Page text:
The military has also been accused of staging the bombing of mosques to snare tens of millions of dollars in US military aid, some of which is suspected to have been diverted into the pockets of senior officers.

Many Filipinos, although not supporting the mutiny, seemed ready to grant credibility to some of the rebel soldiers’ allegations.

More on this story here.


From October 1, more than 100,000 New Zealanders will not be allowed into the United States because their passports are not machine-readable. The rule applies equally to those visiting the US or in transit through any airport there.

If you try to enter an American airport without a machine-readable passport after the rule comes into force then you will be put on a plane home. There is a quick way to check what type of New Zealand passport you have. If your passport is a machine-readable version then its number will begin with the letter X, L, N, or F or the letters AA. If it is not, then the number will begin with the letter J or M.

Have a nice day.

More on this story here.


Responding to the UK government’s background paper on residence and domicile in the United Kingdom for tax purposes, tax consultancy WJB Chiltern has suggested that in its opinion, no major changes should be made to the existing system, as increasing the tax burden on non-domiciled residents could harm the country’s international competitiveness.

However, given the amount of adverse publicity generated by a “loophole” which allows non-domiciled citizens to avoid UK taxation on a significant portion of their earnings, it seems unlikely that the government will be able to avoid making some changes to the way in which such people are taxed. In the event, then, that the government does implement changes to the tax regime for so-called “non-doms”, the firm has released a list of five measures that it would support.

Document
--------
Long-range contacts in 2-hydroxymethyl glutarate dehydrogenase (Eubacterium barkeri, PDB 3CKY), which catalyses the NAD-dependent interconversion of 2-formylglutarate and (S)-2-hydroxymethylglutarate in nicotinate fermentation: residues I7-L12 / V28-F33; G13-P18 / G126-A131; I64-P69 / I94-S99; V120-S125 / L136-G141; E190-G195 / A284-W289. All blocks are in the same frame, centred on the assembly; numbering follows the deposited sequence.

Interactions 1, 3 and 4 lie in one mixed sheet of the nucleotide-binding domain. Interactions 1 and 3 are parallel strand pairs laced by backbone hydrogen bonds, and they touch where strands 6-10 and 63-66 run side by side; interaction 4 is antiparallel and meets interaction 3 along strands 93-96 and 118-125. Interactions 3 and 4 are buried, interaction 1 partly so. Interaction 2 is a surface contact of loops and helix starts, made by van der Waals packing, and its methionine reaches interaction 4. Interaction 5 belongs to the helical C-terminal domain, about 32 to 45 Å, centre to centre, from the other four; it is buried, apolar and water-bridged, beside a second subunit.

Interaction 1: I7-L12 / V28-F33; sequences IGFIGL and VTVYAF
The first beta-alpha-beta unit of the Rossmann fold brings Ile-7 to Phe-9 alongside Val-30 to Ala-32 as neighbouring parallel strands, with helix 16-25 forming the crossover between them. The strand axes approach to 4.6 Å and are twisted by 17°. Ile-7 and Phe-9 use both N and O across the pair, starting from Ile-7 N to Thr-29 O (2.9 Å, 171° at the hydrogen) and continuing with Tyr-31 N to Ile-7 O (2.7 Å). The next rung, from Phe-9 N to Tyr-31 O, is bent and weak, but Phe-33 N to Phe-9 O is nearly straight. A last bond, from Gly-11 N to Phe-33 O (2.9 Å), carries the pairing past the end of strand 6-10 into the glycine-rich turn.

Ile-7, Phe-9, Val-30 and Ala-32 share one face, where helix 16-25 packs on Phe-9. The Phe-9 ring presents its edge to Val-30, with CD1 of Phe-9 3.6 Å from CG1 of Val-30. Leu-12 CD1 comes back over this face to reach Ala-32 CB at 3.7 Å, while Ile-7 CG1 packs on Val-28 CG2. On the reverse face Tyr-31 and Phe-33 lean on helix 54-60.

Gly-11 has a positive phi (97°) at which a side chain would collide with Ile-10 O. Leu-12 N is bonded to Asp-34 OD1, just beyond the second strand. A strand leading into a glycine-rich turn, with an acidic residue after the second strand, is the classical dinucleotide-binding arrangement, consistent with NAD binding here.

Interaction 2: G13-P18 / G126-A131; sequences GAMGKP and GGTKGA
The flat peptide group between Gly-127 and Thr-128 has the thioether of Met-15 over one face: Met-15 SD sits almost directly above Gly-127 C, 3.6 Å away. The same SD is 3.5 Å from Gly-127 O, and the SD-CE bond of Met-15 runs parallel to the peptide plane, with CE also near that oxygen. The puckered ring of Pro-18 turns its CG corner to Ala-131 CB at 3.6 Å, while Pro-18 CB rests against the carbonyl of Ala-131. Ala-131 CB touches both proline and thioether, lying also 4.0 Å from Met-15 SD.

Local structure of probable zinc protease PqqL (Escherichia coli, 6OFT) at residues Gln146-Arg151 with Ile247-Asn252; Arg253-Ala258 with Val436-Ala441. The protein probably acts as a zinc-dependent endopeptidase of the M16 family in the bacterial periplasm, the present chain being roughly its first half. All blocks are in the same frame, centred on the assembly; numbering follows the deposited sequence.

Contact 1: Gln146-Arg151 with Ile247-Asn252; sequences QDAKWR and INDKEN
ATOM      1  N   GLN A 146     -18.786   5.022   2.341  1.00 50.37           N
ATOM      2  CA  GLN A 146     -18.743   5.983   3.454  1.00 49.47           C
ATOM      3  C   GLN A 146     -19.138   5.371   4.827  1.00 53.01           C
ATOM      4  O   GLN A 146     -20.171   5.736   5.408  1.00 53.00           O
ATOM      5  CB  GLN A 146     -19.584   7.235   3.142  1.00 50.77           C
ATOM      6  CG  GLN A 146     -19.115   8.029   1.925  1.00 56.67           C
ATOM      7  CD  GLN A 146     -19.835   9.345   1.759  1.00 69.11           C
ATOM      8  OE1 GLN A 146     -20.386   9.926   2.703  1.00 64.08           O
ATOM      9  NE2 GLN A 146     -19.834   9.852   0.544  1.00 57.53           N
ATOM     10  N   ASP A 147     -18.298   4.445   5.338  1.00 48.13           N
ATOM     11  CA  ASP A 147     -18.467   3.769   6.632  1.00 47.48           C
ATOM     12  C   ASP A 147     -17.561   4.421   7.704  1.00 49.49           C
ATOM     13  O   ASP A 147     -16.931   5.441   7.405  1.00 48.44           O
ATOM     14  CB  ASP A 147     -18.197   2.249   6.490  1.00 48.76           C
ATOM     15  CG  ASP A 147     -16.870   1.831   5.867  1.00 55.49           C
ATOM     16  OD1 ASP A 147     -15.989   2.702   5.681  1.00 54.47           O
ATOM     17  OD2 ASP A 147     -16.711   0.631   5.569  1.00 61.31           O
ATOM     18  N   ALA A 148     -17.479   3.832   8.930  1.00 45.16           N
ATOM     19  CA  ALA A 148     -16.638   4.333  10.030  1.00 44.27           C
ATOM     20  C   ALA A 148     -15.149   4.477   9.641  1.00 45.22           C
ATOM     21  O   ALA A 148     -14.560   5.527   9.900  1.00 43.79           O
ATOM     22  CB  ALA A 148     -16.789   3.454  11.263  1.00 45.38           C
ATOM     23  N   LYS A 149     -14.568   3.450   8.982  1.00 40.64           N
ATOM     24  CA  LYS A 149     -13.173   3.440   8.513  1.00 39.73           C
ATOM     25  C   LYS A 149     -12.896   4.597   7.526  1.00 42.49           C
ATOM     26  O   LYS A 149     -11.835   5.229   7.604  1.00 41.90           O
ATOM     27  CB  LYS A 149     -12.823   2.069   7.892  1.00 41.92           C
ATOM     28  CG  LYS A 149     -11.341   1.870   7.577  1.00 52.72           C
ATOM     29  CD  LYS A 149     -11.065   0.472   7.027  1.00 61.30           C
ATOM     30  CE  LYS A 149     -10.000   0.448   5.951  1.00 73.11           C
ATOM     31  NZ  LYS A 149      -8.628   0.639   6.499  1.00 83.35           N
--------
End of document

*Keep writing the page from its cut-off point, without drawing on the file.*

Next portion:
More on this story here.

Damning report on Inland Revenue conduct issued.

The Treasury Select Committee has issued a damning report “Inland Revenue Matters” on the conduct of the Inland Revenue and the Paymaster General Dawn Primarolo. The Committee has a remit to examine the work of the Inland Revenue on a regular basis. On this occasion the report covered three matters in particular: restricting the use of offshore tax structures by bidders to procurement contracts; the implementation of the new tax credits; and the suspension of National Insurance Contributions Deficiency Notices.

More on this story here.


There is a fairy tale: “In the late 1980s, a country adopted a unique model of wage determination, involving extensive consultation and agreement between the social partners. The two key elements were wage restraint in return for income tax cuts and ongoing participation in economic decision-making through social partnership committees. National pay agreements kept the lid on pay claims during a period of unprecedented output growth and thus enabled this growth to translate into higher employment and lower unemployment.”

This is no fairy tale; it is the history of Ireland. Ireland has had the fastest growth rate among OECD members. The unemployment rate has dropped from a peak of almost 20% in 1989 to below 4% at present. Over the past 10 years, the work force in this land of 3.7 million people has grown from 1 million to 1.8 million.

More on this story here.


North American and European private banks may have had it rough last year as wealth destruction continued, albeit on a smaller scale compared to 2001, but their counterparts in Asia (ex-Japan) were revelling in it as they bucked the trend, results of a Global Wealth Report show.

The Boston Consulting Group (BCG) said along with millionaire investors who were hard hit, in North America they lost $2 trillion and €500 billion, private bankers shared the pain, as shrinking wealth resulted in lower fees and commissions.

Many Asian private bankers celebrated their best ever year in 2002, with a profit growth of 18% average whilst their US and European counterparts struggled to stay profitable,” said its BCG Singapore office vice-president and director Roman Scott, who is also Asia head of wealth management.

Scott pointed to the “great combination” which allows for Asia’s growth -- the economic fundamentals that support new wealth creation continues to be strong, and the industry’s immaturity, which allows for lots of room for growth.

More on this story here.